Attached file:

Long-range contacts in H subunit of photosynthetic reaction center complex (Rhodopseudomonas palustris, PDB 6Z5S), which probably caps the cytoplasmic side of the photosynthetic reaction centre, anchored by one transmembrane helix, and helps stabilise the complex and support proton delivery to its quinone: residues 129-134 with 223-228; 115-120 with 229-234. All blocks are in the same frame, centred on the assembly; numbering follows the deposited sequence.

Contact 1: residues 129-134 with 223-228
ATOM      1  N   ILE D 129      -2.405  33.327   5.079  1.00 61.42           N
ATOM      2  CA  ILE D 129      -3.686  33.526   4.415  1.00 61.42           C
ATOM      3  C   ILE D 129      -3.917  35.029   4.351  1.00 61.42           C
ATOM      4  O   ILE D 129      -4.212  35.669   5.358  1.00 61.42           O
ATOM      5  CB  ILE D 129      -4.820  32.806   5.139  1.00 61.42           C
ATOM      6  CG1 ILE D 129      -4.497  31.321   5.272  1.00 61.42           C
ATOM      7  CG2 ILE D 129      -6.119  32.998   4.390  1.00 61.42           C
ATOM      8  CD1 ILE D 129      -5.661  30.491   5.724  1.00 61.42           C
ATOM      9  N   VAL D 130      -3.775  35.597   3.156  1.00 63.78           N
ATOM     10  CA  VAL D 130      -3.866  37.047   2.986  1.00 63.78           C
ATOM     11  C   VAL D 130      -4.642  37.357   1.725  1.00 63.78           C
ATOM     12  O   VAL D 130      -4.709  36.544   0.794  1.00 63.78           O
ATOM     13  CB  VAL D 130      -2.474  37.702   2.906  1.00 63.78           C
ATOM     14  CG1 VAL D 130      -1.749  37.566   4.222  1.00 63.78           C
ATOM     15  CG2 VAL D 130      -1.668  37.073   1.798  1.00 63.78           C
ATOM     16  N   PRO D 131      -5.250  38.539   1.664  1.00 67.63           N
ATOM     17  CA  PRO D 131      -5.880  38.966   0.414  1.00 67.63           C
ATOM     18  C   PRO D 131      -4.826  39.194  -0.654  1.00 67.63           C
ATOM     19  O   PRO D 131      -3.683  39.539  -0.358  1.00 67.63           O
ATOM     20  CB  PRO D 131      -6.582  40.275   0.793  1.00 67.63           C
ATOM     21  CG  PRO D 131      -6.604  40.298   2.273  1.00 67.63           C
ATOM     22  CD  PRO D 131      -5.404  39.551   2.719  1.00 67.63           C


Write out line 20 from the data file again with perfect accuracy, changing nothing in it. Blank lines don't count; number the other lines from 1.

ATOM     18  C   PRO D 131      -4.826  39.194  -0.654  1.00 67.63           C